To risk a lot, you need a safety zone. Or what modern leadership research calls Psychological Safety. An area where trust can develop so that risk can be taken. In other words, an atmosphere where there is no need to be perfect. It is a state-of-mind where people always remember that failures are temporary. This gives rise to the conviction that learning in the process always helps us to move forward.
In other words, Psychological Safety is the sure feeling or belief that we will not be punished or ridiculed for expressing wild ideas, raising difficult questions and concerns, or admitting mistakes. The leadership expert Amy Edmondson defines Psychological Safety as “a trusting atmosphere in which all team members can openly express themselves without being shamed, rebuffed, or otherwise negatively sanctioned.”
employ oneself without fear of negative consequences
Moreover, we feel more comfortable asking for help or challenging the status quo in such an atmosphere. Without the fear of negative social consequences, teams are more likely to innovate more quickly and adapt better to outside change.
However, for this to become reality, organizations and their leading personnel need to overcome the Tayloristic world view of “thinking at the top and doing at the bottom.” Along with the notion that an idea is based on a single ingenious flash of inspiration.
A successful innovation is rather a series of mistakes that eventually led to success. Only if we value ideas independent of the social status of the person uttering it, are we able to unlock the benefits of diversity fully.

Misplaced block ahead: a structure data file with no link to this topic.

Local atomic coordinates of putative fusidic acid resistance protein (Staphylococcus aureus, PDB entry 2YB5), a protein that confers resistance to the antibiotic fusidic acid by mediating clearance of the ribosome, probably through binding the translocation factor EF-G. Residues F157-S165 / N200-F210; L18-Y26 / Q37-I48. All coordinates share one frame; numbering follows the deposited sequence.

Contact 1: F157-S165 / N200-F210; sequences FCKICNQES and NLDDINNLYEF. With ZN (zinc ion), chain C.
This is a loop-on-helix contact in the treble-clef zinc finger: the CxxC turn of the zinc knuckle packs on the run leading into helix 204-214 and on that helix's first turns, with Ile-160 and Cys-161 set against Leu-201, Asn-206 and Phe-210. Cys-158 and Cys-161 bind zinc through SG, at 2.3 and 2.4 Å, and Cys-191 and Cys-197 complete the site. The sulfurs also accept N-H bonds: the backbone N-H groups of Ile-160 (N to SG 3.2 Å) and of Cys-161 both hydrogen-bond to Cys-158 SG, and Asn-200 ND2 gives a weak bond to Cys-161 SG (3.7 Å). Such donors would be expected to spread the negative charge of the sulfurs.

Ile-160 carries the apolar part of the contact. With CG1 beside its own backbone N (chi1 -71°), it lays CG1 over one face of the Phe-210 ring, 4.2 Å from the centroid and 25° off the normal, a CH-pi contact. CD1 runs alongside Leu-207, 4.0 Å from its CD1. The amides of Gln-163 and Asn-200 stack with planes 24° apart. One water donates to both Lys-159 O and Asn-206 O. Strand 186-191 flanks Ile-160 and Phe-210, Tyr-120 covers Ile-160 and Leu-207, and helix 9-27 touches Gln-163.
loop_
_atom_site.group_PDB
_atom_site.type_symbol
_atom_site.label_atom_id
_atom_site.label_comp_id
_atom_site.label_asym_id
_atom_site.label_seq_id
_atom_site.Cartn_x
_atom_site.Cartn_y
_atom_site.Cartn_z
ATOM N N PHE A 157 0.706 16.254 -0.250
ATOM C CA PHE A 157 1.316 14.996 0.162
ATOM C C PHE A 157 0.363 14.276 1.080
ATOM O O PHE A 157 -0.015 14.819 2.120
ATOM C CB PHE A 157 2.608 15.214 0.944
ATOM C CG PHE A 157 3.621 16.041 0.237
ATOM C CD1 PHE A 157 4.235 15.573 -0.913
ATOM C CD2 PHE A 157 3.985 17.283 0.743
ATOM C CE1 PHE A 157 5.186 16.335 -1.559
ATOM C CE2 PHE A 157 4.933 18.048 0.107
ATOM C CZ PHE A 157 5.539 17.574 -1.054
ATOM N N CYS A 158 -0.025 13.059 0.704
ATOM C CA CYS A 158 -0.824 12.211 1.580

As the following example shows, this is also true in times of crisis.
Imagine you are young co-pilot flying on your first flight with a very experienced pilot. The pilot next to you is, by law, the final authority to make decisions. Imagine, that this pilot has also the reputation of playing off formal power.
What would you do?
How would you react, if the pilot is about to make a fatal error that could lead to a crash of the plane? Your first impulse probably is: “Of course you would tell her, I am not suicidal!”
If we always reacted like that, that would be great. However, research shows that many subordinates do not dare to contradict their superiors. In fact, an experiment at the University of Texas, showed that co-pilots did not dare to intervene, even if the pilot made serious mistakes. The same happened in the so-called Hofling hospital experiment where doctors ordered nurses to overdose medication. This demonstrates that people are very unwilling to question supposed ‘authority’, even when they have good reason to.
Even if our everyday situations rarely contain life and death questions, these examples teach us a lot about how important a safe and open atmosphere can be. Groupthink and authority can kill innovation from the start. Only if all team members can express their opinions openly can we really use the potential of teamwork.
Therefore, 21st century leadership must make psychological safety an explicit priority. Leaders must learn how to establish norms for how failure is handled and facilitate the creative space for new ideas (especially the wild ones). Creative discourse can only thrive in a safe environment.